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Thoughts about the relationships between transport and the urban area it serves

Archive for the ‘Electrification’ Category

Internet Images of Old Trains

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“You can now head over to a new collection at Flickr and search through an archive of 2.6 million public domain images, all extracted from books, magazines and newspapers published over a 500 year period. Eventually this archive will grow to 14.6 million images.”
source: Open Culture

So, of course, the first thing I did on reading that was search for train pictures, and hit gold with the first try.

Image from page 188 of “Electric trains” (1910)

Westinghouse Motor-Coach Complete.{Heysham Branch of the Midland Railway.}

View of Train consisting of Siemens Motor-Coach and Two Trailers.

Liverpool Overhead Railway 1884
LNWR coaches with District Railway Electric Locomotives 1884
 Ramsay Condensing Turbine Electric Locomotive 1910

Basically the point of this exercise is to remind me to go look here next time I need an image.

Written by Stephen Rees

October 16, 2020 at 4:19 pm

What I have been reading

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A useful list from the Guardian “Ten common myths about bike lanes – and why they’re wrong” which uses mostly UK data. And it is about a month old, but I only saw it today. For local readers, the switch of the Downtown Vancouver Business Association from anti-bike lane to pro, simply based on the business data of the members should be proof enough. It was thought that the loss of parking would hurt retailers, but it turns out that the people who ride bikes have more disposable income than those who spend a lot on owning and using a car.

Also from the Guardian – from their Cities section – is a useful explanation of how people use public spaces, based on research in New York City by SWA Group – in a gallery with useful commentary on the left hand side.

You can read “Our Renewable Future” by Richard Henberg and David Fridley on line. It was published a couple of years ago and if you haven’t had a chance to look at it you should.

New Trains from Bombardier for London Overground

“SERVICES over London Overground’s Gospel Oak – Barking line are now exclusively operated by four-car class 710 Aventra EMUs after the legacy two-car DMUs were phased out. One month free travel will be offered between August 31 and October 1 as compensation for the late delivery of the new fleet.” from the International Railway Journal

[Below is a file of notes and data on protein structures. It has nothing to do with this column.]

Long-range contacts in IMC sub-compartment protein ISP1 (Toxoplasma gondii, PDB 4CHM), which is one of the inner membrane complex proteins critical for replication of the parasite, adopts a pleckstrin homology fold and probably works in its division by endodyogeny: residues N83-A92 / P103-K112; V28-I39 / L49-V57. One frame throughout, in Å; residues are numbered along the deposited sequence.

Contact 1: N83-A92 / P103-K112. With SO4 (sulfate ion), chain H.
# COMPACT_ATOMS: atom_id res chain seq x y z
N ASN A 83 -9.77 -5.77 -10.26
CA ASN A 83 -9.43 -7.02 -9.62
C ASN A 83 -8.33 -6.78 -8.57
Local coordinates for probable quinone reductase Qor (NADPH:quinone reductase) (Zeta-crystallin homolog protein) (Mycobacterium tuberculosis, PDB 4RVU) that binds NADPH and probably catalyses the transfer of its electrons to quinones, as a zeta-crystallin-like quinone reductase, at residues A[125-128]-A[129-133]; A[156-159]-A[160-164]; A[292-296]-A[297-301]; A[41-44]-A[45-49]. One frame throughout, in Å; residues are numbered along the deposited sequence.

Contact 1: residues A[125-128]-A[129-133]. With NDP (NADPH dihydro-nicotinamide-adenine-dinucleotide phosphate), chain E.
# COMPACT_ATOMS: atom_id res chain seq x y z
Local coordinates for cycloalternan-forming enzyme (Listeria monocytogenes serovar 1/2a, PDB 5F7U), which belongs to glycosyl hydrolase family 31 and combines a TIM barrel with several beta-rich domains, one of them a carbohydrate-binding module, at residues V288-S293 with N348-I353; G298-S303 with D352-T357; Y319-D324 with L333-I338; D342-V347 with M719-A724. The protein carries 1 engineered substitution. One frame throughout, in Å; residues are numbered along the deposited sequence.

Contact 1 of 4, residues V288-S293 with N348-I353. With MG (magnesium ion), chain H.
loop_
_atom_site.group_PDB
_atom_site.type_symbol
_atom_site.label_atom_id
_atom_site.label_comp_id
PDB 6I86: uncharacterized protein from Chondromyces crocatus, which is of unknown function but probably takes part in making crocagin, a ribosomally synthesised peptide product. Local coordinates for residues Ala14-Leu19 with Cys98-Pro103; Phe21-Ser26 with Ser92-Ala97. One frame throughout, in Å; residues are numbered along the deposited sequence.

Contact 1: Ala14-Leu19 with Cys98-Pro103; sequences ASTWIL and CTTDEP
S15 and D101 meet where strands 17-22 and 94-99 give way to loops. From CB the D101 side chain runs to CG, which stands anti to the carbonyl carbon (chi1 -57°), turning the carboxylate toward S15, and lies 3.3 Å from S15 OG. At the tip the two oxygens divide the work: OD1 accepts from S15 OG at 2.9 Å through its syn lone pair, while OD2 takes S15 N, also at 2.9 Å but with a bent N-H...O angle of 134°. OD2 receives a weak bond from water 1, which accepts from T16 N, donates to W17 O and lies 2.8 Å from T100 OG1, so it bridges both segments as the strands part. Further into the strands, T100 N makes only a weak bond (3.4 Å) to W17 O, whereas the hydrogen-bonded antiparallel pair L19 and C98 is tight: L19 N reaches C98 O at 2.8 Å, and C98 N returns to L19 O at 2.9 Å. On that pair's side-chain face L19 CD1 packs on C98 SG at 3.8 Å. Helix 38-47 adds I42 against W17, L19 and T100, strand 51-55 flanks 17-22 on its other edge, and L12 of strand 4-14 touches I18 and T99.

This used to be mainly a freight line transferring trains from the docks at Tilbury to the rest of the country, in between which ran one of the few peripheral passenger services around London (as opposed to to and from the centre). In recent years these services have been greatly improved by taking them into the regional service provider rather than the national railway which had tended to neglect them. Even though I lived in East Ham for 18 years or so, there was never really much need for us to use this line, but as a train enthusiast I found reasons to, later on.

I quite like the way that people who were inconvenienced by the switch now get compensated. This is common in Europe – but almost unheard of here. Apparently Canada is going to make airlines do something similar. Of course no compensation is ever considered for those stuck by the Greyhound withdrawal – or the appalling unreliability of VIA rail.

Written by Stephen Rees

August 6, 2019 at 5:17 pm

“so it’s a third of the cost for two-thirds of the benefit,”

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The title is a direct quote from Yves Desjardins-Siciliano who is the CEO of VIA Rail. The story comes from the Huffington Post citing the Financial Post and the Windsor Star. It sets out the case for a separate passenger only railway between Toronto and Montreal, which would significantly increase the speed and reliability of rail service but would not be as expensive a full blown High Speed Rail (HSR). Given the financial position of VIA, and the nature of the demand in the corridor, this proposal would be Good Enough. HSR is a good example of the best being the enemy of the good.  It has been studied extensively – I worked on one such study as a consultant back in the 1990’s – and so far nothing has been done in terms of improving VIA rail’s current service or winning people back to rail from short distance air or driving. It did surprise me, when I first came to Canada, that intercity buses were often faster than passenger trains.

It pains me a little that electrification is still seen as a dispensable option but actually I have to admit that a modern diesel electric locomotive  can be very energy efficient. I just happen to think that since Ontario has done such a good job of getting rid of its coal fired power stations, the greenhouse gas reduction argument should be given much more weight. There are also a couple of considerable advantages of an electric train. First, electric trains can climb much better than diesels: they don’t weigh nearly as much, as they don’t have to carry the generator or the fuel. So lines purpose built for modern electric trains can have steeper grades, and often that means they can be straighter, which also helps increase speeds. Secondly, the energy used in braking can be captured and returned to the power supply line for the the use of other trains. Regenerative braking captures a lot of the energy that is otherwise lost as heat. Electric trains can also decelerate and accelerate much better than diesels, so dealing with intermediate stops is not such an issue in overall travel time. I would hope that the design of intermediate stations would permit fast trains to pass stationary ones, so that even if it is not actual HSR, there could still be some non-stop service between the two major centres, to improve  competitiveness with air. However, given the way that the population is distributed across sprawling suburbs, centre to centre may not be the most important tool to attract traffic. Large Park and Ride lots, on the other hand, will be essential.